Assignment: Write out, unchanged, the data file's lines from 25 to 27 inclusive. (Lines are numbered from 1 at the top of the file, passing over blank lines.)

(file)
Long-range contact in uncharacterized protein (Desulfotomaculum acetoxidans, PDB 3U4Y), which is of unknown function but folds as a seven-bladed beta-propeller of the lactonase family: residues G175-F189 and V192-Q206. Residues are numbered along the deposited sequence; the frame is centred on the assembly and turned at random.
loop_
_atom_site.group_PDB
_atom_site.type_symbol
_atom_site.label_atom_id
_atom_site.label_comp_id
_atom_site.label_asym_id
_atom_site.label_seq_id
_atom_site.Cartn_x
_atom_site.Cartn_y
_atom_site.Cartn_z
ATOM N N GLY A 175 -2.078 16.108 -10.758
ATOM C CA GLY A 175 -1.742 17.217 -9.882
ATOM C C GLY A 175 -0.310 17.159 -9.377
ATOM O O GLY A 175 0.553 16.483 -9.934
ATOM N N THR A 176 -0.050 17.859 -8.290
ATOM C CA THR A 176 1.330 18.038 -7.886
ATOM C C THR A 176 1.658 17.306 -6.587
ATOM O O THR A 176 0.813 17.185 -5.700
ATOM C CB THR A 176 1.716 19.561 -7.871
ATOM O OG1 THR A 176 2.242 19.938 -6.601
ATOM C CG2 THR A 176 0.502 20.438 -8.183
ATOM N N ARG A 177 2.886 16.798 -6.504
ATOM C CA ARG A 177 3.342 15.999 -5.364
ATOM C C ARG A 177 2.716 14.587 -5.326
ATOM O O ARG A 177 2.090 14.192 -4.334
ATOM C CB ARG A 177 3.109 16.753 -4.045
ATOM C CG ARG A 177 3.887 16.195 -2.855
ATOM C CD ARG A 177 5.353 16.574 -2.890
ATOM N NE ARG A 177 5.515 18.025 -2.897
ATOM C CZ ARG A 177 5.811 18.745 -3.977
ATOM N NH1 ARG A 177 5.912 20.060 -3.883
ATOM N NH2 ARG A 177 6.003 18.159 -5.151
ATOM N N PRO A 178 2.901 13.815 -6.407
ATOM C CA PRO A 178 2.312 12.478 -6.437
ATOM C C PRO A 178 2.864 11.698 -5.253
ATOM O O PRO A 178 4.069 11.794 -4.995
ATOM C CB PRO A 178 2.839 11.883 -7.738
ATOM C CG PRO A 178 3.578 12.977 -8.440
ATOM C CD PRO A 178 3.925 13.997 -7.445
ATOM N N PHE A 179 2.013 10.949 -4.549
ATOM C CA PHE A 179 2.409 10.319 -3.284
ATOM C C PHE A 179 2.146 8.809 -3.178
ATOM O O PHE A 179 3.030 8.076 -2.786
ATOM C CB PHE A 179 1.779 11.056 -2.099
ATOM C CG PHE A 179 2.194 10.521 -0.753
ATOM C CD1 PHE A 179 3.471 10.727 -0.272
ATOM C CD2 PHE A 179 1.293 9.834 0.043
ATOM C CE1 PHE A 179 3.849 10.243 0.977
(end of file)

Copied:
ATOM C C ARG A 177 2.716 14.587 -5.326
ATOM O O ARG A 177 2.090 14.192 -4.334
ATOM C CB ARG A 177 3.109 16.753 -4.045